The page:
Artificial Cervical Disc Surgery Cheaper Than Fusion
MONDAY, April 28 -- Treating cervical degenerative disc disease by surgically implanting an artificial vertebrae onto one's spine may cost more initially than a traditional disc fusion operation, but it saves the patient almost $6,000 within two years, according to a new study.
The cost savings is primarily from the patient's ability to return to work sooner after surgery and his or her need for fewer follow-up procedures.
The study -- which was funded by Medtronic, the maker of the artificial cervical disc -- was expected to be presented April 29 at the annual meeting of the American Association of Neurological Surgeons, in Chicago.
More than 200,000 procedures are performed each year in the United States to relieve compression on the spinal cord or nerve roots. The most common involves spinal fusion surgery to unify two or more vertebrae in an effort to strengthen the spine and alleviate chronic neck pain.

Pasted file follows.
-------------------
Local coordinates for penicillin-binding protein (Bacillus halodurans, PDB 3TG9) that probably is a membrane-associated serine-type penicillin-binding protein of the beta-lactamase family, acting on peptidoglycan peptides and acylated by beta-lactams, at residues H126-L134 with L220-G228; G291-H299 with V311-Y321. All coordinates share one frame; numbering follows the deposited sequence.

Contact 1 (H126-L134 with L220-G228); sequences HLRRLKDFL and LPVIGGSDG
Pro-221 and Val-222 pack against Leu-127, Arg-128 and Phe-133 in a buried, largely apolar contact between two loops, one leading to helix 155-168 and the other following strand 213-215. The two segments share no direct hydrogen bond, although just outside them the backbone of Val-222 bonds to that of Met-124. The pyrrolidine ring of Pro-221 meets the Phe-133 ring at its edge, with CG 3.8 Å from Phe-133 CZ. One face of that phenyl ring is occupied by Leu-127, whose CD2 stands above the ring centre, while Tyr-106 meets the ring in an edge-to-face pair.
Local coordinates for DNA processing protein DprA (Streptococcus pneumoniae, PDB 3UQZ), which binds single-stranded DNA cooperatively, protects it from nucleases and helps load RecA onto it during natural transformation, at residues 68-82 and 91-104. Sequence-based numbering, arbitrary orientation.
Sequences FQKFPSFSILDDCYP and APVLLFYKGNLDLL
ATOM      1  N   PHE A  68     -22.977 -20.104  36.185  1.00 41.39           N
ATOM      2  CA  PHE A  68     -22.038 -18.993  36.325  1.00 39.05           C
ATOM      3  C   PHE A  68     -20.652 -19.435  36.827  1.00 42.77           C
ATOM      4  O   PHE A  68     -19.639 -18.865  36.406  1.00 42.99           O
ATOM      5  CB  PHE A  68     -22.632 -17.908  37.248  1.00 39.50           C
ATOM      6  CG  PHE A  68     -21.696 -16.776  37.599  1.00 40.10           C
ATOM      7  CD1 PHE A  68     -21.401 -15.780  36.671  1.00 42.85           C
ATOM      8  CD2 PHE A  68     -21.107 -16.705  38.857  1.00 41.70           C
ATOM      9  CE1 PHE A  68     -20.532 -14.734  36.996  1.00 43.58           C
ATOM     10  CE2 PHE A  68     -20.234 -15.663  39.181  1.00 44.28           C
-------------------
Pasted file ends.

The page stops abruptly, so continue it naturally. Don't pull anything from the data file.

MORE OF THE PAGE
A year ago, the U.S. Food and Drug Administration approved the use of the first, and to date only, artificial cervical disc in certain cervical spine surgeries. Medtronic's PRESTIGE disc is a stainless-steel device with a ball-in-trough design, held in place with bone screws.
Researchers conducting a cost-benefit analysis on 541 patients who received either the artificial cervical disc (arthroplasty) or fusion surgery found arthroplasty saved the patient an average of $5,988 over two years following the surgery.
The cost of initial surgery, secondary procedures and medical devices per patient and the average initial procedure cost were both higher for arthroplasty patients than for fusion patients; however, the artificial disc recipients saved long-term, because they needed fewer secondary procedures and returned to work following surgery an average of 38 days sooner than fusion patients.
The return to work alone yielded a gain in work productivity of $6,368, the report said.
"From a societal perspective, the economic benefits associated with these outcomes may offset the increased device costs associated with arthroplasty therapy," said study presenter Dr. Vincent C. Traynelis, of the University of Iowa, in a prepared statement.
Posted: April 2008
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